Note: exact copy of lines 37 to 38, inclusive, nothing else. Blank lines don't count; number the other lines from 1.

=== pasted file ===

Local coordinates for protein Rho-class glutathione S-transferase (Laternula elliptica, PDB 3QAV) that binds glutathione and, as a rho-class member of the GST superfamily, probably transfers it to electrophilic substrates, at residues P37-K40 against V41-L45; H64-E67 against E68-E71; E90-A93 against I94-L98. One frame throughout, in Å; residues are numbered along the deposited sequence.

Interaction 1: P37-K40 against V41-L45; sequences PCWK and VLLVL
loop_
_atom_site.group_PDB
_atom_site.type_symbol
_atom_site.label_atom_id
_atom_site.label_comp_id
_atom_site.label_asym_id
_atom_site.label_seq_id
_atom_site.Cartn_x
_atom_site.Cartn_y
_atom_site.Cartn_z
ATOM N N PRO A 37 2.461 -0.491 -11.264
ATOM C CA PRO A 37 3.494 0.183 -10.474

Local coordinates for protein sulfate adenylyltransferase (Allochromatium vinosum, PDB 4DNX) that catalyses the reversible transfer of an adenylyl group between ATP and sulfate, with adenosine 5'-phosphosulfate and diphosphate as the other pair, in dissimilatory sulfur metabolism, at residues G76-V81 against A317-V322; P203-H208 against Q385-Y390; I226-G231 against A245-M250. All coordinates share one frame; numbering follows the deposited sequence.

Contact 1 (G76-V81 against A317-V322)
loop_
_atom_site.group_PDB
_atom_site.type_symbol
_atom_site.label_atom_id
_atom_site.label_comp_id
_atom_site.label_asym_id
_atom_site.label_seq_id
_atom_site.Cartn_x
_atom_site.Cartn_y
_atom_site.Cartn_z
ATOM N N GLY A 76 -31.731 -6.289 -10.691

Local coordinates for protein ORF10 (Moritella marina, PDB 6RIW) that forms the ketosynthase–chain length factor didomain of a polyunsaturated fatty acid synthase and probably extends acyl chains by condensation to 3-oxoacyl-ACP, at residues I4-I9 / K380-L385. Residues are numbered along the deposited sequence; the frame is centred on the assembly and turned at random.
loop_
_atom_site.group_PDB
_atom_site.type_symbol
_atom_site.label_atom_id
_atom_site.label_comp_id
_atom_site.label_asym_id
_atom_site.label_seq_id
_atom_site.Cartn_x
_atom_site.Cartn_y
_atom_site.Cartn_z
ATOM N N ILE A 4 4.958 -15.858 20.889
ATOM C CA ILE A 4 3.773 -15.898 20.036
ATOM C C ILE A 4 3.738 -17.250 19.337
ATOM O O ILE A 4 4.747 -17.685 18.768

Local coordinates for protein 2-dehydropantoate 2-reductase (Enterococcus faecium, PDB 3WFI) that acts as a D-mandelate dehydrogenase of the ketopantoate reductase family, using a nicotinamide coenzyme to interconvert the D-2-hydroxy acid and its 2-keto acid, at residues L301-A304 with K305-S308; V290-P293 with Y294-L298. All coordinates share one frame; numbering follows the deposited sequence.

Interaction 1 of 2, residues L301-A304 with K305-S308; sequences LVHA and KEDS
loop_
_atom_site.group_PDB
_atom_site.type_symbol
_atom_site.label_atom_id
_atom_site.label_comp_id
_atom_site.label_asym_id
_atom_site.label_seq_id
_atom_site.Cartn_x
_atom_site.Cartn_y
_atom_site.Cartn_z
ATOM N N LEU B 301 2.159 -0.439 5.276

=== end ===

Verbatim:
_atom_site.Cartn_y
_atom_site.Cartn_z